Young Leaders: Community Organizer Strives for Change in Central California

Young Leaders: Community Organizer Strives for Change in Central California

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Ed. Note: This profile is part of a series looking at young people in California's Central Valley who are making a difference in their communities.

Change and empowerment in the community of Kern County, Calif., are at the forefront of Lorena Lara’s focus.

Lara, 26, is the community organizer for Faith in Action where she works with local leaders and the community to make systematic changes in order to better health care for undocumented people.

“I focus specifically on health care access and immigration. Really looking to see how we can provide health care for the undocumented community,” Lara said.

Lara is especially passionate about her work because her family immigrated to the United States in 1996, when she was six. They came from Guanajuato, Mexico to Bakersfield.

“Like many families, my family was fleeing lack of opportunity, unsafe living conditions, unsafe community, and we all want our families to thrive, be healthy, and be safe. It’s one of the reasons why I continue doing the work that I do,” Lara said.

Her father was the first of her family to come to the United States to make a living doing farm work and other jobs. He eventually landed a job as a truck driver, which he has done ever since then.

Lara and the rest of her family followed her father over the border. Her mother cleaned houses, but her main job was taking care of the family. Lara has a brother, 18, and sister, 13, whom she helped take care of.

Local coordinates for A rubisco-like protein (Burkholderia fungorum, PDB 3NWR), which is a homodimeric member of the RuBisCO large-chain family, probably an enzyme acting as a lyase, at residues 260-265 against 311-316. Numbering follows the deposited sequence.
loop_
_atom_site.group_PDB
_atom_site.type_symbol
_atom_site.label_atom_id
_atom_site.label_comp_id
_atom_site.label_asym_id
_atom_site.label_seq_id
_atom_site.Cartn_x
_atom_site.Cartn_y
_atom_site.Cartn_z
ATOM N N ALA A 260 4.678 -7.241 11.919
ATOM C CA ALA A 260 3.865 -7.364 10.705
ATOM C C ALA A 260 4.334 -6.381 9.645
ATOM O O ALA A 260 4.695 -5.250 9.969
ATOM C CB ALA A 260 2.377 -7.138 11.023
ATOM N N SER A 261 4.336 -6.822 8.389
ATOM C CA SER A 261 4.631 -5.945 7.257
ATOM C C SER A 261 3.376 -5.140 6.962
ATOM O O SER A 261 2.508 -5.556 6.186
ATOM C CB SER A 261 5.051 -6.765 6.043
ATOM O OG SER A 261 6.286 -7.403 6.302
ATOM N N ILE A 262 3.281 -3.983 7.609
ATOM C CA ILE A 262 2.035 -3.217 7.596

Being six years old when Lara came to the U.S., she had already had some schooling in Mexico.

“It was hard. It was very hard. Back in Mexico, I was very used to being the teacher’s pet. Coming here there was a language barrier and a learning barrier,” Lara explained.

She expanded on her transition to living in the U.S. by saying she felt isolated at times. Her mother was the youngest of 10 children, so Lara had a very large family in Mexico. She explained that when they got to the U.S., her family was no longer large, causing her to feel more isolated.

For Lara living with the ups and downs of being in an undocumented family and community has inspired her to create change. “I want to plant seeds of consciousness in my community. I feel like a lot of folks see injustices, but they say, ‘That sucks, there’s nothing I can do.’ So I want to change that mentality. Especially with marginalized communities who have been really oppressed in different ways,” she said.

Lara further explained that she wants the community to find the power that it has always had, and power can be found in unity.

“I really hope that my work brings together communities that haven’t worked together in the past,” said Lara.

When asked how she sees her future, Lara said, “I see myself continuing to work with community. I would want to continue helping people make the change. I feel like I will always keep doing this work one way or another.”